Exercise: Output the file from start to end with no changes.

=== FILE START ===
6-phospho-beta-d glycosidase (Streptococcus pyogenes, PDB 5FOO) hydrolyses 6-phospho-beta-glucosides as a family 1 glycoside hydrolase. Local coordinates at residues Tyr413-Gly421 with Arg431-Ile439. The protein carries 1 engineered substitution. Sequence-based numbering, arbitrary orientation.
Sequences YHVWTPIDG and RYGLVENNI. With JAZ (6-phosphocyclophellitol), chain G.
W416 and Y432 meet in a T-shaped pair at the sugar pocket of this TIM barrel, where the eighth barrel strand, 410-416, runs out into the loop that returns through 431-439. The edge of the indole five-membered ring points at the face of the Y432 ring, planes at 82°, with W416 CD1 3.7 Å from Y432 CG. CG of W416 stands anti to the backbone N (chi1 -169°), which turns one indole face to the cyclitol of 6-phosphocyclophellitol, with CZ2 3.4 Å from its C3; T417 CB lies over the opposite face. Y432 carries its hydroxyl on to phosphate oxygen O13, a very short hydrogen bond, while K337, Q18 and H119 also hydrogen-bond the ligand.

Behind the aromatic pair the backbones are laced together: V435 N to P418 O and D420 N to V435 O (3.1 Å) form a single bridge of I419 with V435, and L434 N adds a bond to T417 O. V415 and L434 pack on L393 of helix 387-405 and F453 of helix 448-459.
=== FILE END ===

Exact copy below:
6-phospho-beta-d glycosidase (Streptococcus pyogenes, PDB 5FOO) hydrolyses 6-phospho-beta-glucosides as a family 1 glycoside hydrolase. Local coordinates at residues Tyr413-Gly421 with Arg431-Ile439. The protein carries 1 engineered substitution. Sequence-based numbering, arbitrary orientation.
Sequences YHVWTPIDG and RYGLVENNI. With JAZ (6-phosphocyclophellitol), chain G.
W416 and Y432 meet in a T-shaped pair at the sugar pocket of this TIM barrel, where the eighth barrel strand, 410-416, runs out into the loop that returns through 431-439. The edge of the indole five-membered ring points at the face of the Y432 ring, planes at 82°, with W416 CD1 3.7 Å from Y432 CG. CG of W416 stands anti to the backbone N (chi1 -169°), which turns one indole face to the cyclitol of 6-phosphocyclophellitol, with CZ2 3.4 Å from its C3; T417 CB lies over the opposite face. Y432 carries its hydroxyl on to phosphate oxygen O13, a very short hydrogen bond, while K337, Q18 and H119 also hydrogen-bond the ligand.

Behind the aromatic pair the backbones are laced together: V435 N to P418 O and D420 N to V435 O (3.1 Å) form a single bridge of I419 with V435, and L434 N adds a bond to T417 O. V415 and L434 pack on L393 of helix 387-405 and F453 of helix 448-459.